Los Angeles can do 100% renewables, so can we

A newly released study shows that Los Angeles can reach 100% renewable energy by 2030! Using energy efficiency, increased energy storage, smart electric grid management, and rooftop solar, they can make a rapid transition to renewable energy that will actually save ratepayers money over the business-as-usual plan.

For some perspective on the scale of that change, Los Angeles Department of Water & Power (LADWP) supplies 23,000 GWh of electricity per year and 13,500 GWh of that is from fossil fuels. So, the report shows that they can replace 13,500 GWh with renewable power by 2030 and save ratepayers money! Glendale Water & Power (GWP) served 1.7 GWh of power in 2017 and of that .612 GWh was from fossil fuels (using the 2016 power content label for calculations).  So, the study shows that Los Angeles can replace 22,000 times as much dirty energy as Glendale needs to do and they can do it by 2030!

How can they do it? They need to need to invest in energy efficiency to reduce overall load, encourage  demand response programs to reduce the strain of peak hours on the system, build storage capacity to store and spread solar generation throughout the day, and install rooftop solar on three-quarters of all available rooftops (4GW).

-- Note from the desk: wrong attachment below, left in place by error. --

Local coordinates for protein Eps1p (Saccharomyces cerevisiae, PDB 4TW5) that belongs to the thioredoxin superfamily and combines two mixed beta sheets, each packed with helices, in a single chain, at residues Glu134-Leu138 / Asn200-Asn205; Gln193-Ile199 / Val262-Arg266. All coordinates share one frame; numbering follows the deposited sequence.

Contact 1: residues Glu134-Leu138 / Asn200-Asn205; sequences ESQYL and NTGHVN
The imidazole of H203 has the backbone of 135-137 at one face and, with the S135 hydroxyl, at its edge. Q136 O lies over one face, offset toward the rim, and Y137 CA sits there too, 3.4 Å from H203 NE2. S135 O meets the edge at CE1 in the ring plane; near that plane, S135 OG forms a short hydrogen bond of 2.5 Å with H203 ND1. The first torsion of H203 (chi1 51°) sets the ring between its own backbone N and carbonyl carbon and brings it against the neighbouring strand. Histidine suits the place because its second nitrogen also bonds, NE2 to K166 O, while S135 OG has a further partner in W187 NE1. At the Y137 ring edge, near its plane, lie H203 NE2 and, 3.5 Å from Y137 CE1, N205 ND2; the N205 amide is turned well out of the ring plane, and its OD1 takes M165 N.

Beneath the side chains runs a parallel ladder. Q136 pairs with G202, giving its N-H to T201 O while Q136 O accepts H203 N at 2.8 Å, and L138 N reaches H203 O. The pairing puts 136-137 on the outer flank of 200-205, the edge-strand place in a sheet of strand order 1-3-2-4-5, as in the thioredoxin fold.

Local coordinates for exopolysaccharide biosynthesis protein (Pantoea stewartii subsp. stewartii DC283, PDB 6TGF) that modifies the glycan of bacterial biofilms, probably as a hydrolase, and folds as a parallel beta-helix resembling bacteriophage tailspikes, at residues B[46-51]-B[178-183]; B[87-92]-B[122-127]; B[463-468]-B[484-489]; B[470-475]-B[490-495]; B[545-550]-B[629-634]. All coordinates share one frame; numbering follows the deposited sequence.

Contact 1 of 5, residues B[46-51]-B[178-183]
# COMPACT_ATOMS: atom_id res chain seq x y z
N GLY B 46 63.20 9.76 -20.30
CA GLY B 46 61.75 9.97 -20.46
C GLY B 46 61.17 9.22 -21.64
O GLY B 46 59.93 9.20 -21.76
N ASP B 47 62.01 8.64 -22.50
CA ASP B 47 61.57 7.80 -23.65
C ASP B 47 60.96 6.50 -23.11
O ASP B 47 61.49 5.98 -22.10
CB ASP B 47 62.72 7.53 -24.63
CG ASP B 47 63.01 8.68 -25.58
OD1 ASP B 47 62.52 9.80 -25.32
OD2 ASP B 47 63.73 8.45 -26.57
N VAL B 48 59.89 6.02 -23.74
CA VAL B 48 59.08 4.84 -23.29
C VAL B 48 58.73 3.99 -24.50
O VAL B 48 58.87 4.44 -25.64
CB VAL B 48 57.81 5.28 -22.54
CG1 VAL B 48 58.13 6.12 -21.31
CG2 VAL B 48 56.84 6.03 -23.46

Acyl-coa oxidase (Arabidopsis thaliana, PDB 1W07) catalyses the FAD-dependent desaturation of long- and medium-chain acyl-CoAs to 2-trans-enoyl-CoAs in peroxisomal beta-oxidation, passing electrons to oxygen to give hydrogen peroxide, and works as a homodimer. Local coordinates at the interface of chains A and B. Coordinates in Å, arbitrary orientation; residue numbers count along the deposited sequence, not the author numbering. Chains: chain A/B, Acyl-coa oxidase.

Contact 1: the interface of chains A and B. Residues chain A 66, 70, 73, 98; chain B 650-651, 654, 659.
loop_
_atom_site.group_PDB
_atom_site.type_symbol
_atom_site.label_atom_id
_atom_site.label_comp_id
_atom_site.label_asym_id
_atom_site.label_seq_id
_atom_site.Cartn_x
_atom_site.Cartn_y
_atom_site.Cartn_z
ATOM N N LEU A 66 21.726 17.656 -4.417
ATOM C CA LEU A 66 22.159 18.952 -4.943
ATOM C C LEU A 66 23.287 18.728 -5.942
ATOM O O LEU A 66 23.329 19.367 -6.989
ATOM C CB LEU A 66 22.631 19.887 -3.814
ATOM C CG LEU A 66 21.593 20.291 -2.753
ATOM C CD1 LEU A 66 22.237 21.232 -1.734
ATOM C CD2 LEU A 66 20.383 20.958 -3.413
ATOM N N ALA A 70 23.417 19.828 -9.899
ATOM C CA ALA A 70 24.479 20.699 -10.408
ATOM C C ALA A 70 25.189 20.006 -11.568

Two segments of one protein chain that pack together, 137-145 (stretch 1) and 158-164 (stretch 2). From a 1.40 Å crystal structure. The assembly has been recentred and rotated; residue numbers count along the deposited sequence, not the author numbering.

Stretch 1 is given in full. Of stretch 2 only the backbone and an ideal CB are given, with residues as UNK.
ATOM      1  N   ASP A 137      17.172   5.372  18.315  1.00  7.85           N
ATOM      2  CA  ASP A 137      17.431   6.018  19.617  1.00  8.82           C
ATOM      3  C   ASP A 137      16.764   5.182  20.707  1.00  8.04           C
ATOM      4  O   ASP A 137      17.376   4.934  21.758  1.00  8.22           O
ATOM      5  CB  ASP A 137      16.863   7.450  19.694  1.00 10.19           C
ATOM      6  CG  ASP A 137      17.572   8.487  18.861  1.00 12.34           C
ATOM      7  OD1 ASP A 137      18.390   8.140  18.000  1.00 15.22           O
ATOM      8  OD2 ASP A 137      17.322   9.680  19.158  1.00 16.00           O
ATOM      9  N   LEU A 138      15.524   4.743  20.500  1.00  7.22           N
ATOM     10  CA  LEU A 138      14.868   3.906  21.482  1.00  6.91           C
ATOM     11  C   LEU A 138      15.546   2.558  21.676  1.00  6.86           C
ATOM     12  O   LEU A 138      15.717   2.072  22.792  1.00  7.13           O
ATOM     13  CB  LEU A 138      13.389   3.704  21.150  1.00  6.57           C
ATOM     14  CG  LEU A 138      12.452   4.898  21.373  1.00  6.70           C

This plan turns out to be less costly for the ratepayers than the business as usual plan that LADWP has been pursuing.

GWP can do this, too. GWP can also reduce demand, increase storage, and build rooftop solar to meet it’s goals and we could do it faster than the time it would take to expand Grayson.

How did this report come about? The independent report by Synapse Energy Economics, was paid for by Food and Water Watch. The city has expressed interest in 100% renewables but LADWP has pushed back and claimed that it would take until past 2040. So, Food and Water Watch commissioned the study to show the city viewpoints that they are not hearing from their utility.

The Glendale City Council needs to commission an similar independent study of the renewable alternatives for Glendale and find out how they can avoid spending $500 million on a new larger fossil fuel plant that will pollute more than the old one and saddle us with debt for the next 30 years. Plus, if the state decides to go to 100% renewables, Grayson might have to be shut off early and we’d still have to pay to convert to renewable power.

If a giant utility that distributes more power than 13 entire states can go 100% renewable by 2030, then Glendale can do it too.

2030 Los Angeles 100 percent renewables
Los Angeles 2030 hourly generation on a representative peak day, Distributed Energy